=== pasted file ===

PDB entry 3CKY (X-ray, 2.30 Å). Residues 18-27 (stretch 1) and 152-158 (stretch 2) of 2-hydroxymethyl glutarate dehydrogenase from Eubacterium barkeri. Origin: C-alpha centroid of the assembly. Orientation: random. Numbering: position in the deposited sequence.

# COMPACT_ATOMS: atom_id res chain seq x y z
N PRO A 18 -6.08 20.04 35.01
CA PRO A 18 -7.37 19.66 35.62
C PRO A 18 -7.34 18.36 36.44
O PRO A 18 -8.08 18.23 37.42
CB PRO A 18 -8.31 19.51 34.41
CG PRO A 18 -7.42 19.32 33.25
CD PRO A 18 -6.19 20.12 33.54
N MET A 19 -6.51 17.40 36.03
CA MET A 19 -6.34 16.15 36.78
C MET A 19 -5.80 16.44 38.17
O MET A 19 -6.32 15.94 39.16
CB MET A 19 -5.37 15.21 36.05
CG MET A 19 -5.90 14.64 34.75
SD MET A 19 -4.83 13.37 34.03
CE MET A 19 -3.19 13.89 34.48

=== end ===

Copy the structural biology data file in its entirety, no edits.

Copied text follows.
PDB entry 3CKY (X-ray, 2.30 Å). Residues 18-27 (stretch 1) and 152-158 (stretch 2) of 2-hydroxymethyl glutarate dehydrogenase from Eubacterium barkeri. Origin: C-alpha centroid of the assembly. Orientation: random. Numbering: position in the deposited sequence.

# COMPACT_ATOMS: atom_id res chain seq x y z
N PRO A 18 -6.08 20.04 35.01
CA PRO A 18 -7.37 19.66 35.62
C PRO A 18 -7.34 18.36 36.44
O PRO A 18 -8.08 18.23 37.42
CB PRO A 18 -8.31 19.51 34.41
CG PRO A 18 -7.42 19.32 33.25
CD PRO A 18 -6.19 20.12 33.54
N MET A 19 -6.51 17.40 36.03
CA MET A 19 -6.34 16.15 36.78
C MET A 19 -5.80 16.44 38.17
O MET A 19 -6.32 15.94 39.16
CB MET A 19 -5.37 15.21 36.05
CG MET A 19 -5.90 14.64 34.75
SD MET A 19 -4.83 13.37 34.03
CE MET A 19 -3.19 13.89 34.48